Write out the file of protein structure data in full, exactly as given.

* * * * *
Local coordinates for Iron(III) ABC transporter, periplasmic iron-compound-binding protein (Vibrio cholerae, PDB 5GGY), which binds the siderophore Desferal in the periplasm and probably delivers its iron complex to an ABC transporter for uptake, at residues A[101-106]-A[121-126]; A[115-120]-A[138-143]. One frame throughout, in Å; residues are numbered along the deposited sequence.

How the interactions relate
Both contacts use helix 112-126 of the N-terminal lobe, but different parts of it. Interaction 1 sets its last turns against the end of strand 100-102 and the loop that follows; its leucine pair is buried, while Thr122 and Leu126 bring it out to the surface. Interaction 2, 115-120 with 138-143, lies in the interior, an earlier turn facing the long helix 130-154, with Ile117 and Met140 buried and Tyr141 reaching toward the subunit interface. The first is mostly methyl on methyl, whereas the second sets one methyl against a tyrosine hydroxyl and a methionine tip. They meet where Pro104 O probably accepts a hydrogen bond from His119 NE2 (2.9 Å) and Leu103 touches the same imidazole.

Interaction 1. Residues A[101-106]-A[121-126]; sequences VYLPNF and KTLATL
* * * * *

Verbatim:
Local coordinates for Iron(III) ABC transporter, periplasmic iron-compound-binding protein (Vibrio cholerae, PDB 5GGY), which binds the siderophore Desferal in the periplasm and probably delivers its iron complex to an ABC transporter for uptake, at residues A[101-106]-A[121-126]; A[115-120]-A[138-143]. One frame throughout, in Å; residues are numbered along the deposited sequence.

How the interactions relate
Both contacts use helix 112-126 of the N-terminal lobe, but different parts of it. Interaction 1 sets its last turns against the end of strand 100-102 and the loop that follows; its leucine pair is buried, while Thr122 and Leu126 bring it out to the surface. Interaction 2, 115-120 with 138-143, lies in the interior, an earlier turn facing the long helix 130-154, with Ile117 and Met140 buried and Tyr141 reaching toward the subunit interface. The first is mostly methyl on methyl, whereas the second sets one methyl against a tyrosine hydroxyl and a methionine tip. They meet where Pro104 O probably accepts a hydrogen bond from His119 NE2 (2.9 Å) and Leu103 touches the same imidazole.

Interaction 1. Residues A[101-106]-A[121-126]; sequences VYLPNF and KTLATL